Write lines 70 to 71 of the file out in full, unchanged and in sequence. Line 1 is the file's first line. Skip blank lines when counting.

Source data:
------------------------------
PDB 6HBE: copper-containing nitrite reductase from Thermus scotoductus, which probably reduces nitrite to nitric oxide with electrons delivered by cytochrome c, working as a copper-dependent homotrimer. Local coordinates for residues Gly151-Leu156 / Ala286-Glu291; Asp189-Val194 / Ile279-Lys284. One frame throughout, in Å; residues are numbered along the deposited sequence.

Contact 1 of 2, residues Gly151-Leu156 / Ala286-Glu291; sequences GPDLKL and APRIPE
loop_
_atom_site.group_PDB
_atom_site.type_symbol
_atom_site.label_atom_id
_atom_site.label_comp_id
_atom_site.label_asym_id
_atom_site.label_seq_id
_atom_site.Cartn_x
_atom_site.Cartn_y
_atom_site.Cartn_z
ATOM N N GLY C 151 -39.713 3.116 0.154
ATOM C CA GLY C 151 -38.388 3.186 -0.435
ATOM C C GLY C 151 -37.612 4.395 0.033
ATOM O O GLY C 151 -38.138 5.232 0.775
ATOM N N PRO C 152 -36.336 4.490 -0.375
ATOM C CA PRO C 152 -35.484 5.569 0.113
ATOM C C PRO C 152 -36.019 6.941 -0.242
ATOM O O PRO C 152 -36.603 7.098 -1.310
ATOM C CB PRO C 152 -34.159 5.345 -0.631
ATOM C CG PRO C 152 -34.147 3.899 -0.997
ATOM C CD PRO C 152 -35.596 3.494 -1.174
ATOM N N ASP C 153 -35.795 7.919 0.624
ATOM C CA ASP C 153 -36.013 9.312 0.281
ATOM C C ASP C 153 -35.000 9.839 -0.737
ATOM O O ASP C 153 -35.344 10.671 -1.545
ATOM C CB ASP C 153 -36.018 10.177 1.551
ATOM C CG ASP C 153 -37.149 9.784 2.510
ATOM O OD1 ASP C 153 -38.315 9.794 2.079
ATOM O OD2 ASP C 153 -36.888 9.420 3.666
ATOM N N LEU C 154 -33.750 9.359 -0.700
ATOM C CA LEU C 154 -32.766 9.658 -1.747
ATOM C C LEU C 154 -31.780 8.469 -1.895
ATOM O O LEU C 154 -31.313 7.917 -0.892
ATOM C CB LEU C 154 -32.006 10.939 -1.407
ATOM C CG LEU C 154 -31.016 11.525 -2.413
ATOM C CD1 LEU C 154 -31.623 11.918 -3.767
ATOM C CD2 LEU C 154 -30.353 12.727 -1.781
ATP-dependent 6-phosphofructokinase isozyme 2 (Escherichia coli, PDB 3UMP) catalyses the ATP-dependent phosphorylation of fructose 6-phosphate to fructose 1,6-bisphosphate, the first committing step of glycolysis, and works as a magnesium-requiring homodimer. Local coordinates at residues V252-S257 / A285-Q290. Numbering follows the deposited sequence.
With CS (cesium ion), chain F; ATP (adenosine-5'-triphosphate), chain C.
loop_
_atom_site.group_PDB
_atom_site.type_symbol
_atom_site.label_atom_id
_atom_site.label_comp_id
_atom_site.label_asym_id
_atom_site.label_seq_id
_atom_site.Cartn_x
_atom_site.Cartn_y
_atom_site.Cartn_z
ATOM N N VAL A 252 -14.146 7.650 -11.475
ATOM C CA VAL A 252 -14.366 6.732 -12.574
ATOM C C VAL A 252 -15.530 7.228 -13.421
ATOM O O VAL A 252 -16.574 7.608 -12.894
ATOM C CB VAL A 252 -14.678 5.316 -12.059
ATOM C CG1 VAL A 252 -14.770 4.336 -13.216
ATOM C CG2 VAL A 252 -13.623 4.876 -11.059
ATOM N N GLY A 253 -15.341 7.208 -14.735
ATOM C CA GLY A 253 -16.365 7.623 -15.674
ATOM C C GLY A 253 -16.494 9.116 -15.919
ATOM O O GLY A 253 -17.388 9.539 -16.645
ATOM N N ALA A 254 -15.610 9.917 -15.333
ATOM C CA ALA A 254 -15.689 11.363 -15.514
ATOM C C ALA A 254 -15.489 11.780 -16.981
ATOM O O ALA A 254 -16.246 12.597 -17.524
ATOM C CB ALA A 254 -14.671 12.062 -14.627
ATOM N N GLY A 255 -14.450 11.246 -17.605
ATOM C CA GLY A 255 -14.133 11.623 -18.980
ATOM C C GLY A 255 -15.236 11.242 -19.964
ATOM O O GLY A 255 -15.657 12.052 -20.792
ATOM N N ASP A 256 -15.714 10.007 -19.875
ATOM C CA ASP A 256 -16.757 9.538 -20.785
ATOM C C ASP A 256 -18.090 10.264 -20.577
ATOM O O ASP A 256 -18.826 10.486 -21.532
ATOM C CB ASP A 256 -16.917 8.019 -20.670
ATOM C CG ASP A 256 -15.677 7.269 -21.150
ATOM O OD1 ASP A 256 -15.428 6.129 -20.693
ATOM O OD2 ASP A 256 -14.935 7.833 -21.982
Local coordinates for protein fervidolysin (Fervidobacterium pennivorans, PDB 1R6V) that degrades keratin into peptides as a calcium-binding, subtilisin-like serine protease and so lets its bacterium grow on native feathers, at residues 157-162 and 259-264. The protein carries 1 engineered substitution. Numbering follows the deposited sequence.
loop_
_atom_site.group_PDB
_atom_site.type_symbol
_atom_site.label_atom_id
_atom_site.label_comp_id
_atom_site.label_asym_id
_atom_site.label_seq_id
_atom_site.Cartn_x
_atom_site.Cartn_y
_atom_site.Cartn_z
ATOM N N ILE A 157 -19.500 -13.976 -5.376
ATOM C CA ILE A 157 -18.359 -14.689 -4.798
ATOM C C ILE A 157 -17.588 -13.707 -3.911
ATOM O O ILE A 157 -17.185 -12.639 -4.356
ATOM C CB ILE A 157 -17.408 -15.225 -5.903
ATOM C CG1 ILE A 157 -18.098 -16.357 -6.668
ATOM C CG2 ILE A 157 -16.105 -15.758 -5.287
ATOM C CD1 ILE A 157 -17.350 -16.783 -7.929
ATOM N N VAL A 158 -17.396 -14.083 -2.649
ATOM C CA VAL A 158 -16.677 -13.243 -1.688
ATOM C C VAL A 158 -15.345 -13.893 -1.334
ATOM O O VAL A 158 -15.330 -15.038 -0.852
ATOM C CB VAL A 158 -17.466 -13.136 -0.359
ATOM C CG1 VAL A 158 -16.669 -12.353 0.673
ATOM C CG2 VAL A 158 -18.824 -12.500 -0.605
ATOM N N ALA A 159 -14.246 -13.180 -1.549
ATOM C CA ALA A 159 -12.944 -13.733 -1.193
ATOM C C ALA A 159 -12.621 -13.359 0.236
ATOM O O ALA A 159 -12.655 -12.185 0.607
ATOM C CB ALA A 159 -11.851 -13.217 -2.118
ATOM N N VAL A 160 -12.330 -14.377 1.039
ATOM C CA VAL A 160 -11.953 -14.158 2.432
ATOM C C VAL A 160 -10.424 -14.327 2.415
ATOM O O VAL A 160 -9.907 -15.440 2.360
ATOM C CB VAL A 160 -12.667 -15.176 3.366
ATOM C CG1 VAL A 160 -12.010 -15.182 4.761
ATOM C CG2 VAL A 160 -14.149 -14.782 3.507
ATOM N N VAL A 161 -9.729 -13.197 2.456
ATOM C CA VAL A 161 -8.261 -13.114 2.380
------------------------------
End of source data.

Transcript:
ATOM C C GLY A 255 -15.236 11.242 -19.964
ATOM O O GLY A 255 -15.657 12.052 -20.792